And while some teens intend for the suggestive photos to be seen by only one person, they might not think those photos will be forwarded or that something posted on the Internet lives on.

"I don't think it even crosses their mind," Daniel "Woody" Breyer, chief deputy prosecutor in Clermont County, said. "I think that kids are in the moment. What's going to happen today? What are we doing tonight? What are we doing this weekend?"

Going to court might not cross their minds, either.

Prosecutors evaluate the intent of the photo when deciding if charges are warranted.

"If this is clearly just a joke and everyone involved thinks it's funny, now somebody's mom sees it and gets mad. Technically, a charge could be filed," said Julie Wilson, chief assistant prosecutor and public information officer for the Hamilton County Prosecutor's Office.

"We're asking police to evaluate if it's a criminal charge or a matter that could be handled by the school or parents. For whatever reason, we have not seen a lot of these cases."

With so many implications, why do kids do it?

Besides peer pressure, the practice is provoked by what's considered acceptable in this culture, Breyer said, citing videos, such as "Girls Gone Wild."

"What is acceptable behavior in our country has just gone through the floor," Breyer said.

Christopher Kraus, director of the Postponing Sexual Involvement program at Cincinnati Children's Hospital Medical Center, said that in his 20 years of working in adolescent medicine at the hospital, he's yet to see a teenage trend that does not mirror a larger adult trend.

"Adolescent sexuality is part of normal human development," Kraus said. "Teens are trying to figure out how to express their sexuality appropriately. They are learning, and they are learning from adults."

Kraus, who also is project manager for the Ohio Department of Health's new Guidelines for Sexual Health and Adoption Education, Grades 7-12, said teens are learning how to sort out many sexual messages in the media, including text messages.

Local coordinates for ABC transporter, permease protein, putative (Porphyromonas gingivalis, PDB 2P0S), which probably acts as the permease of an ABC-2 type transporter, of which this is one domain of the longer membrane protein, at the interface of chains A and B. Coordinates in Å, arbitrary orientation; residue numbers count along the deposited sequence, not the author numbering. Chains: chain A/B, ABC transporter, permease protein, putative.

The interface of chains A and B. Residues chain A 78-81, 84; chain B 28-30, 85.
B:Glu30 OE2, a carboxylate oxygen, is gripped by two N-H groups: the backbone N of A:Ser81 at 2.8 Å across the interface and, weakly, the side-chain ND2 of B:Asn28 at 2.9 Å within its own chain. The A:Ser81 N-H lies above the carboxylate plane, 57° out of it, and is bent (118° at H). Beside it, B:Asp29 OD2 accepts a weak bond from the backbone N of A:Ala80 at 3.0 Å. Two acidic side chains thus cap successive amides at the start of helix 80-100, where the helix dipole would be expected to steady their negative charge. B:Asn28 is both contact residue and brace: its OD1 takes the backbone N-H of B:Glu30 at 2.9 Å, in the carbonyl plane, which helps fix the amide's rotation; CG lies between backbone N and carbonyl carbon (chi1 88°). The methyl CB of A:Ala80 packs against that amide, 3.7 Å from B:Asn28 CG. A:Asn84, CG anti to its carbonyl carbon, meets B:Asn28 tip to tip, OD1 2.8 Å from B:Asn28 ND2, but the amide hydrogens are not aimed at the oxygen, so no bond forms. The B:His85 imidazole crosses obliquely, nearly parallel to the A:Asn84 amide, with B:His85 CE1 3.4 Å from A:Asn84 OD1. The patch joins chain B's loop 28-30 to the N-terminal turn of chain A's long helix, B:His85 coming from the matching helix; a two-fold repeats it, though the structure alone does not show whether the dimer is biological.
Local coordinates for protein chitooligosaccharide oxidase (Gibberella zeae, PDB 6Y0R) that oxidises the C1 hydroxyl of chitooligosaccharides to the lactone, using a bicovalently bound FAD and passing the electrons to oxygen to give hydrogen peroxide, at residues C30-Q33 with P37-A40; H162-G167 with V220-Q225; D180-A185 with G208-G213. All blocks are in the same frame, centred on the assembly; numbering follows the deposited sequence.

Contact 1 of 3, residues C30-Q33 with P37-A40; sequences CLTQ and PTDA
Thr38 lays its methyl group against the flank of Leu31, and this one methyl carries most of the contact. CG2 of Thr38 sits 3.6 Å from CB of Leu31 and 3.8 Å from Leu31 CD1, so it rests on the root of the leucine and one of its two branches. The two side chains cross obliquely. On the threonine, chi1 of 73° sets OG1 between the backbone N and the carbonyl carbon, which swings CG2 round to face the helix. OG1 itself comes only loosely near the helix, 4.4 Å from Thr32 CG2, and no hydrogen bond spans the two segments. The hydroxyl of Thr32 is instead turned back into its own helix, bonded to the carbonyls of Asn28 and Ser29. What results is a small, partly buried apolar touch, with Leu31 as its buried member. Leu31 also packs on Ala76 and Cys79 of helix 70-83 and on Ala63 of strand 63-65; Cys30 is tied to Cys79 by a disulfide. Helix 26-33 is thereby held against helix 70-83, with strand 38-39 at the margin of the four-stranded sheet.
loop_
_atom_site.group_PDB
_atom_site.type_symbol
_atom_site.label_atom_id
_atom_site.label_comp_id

"Some messages are complimentary. Some are offensive. Some are confusing. Each message is different."

High Schoolers Accused Of Sending Naked Pictures To Each Other

January 13, 2009 - Pittsburgh

Three Greensburg teenage girls who allegedly sent nude or semi-nude cell phone pictures of themselves, and three male classmates in a Greensburg Salem High School who received them, are charged with child pornography.

Police said the girls are 14 or 15, and the boys charged with receiving the photos are 16 or 17. None are being identified because most criminal cases in Pennsylvania juvenile courts are not public.

"It was a self portrait taken of a juvenile female taking pictures of her body, nude," said Capt. George Seranko of the Greensburg Police Department.

Police said school officials learned of the photos in October. That's when a student was seen using a cell phone during school hours, which violates school rules. The phone was seized, and the photos were found on it, police said. When police investigated, other phones with more pictures were seized.

"Taking nude pictures of yourself, nothing good can come out of it," said Seranko.

The Greensburg Salem School District issued a statement on Tuesday saying there was “no evidence of inappropriate activity on school grounds or during the school day other than the violation of the (school's) electronic devices policy.”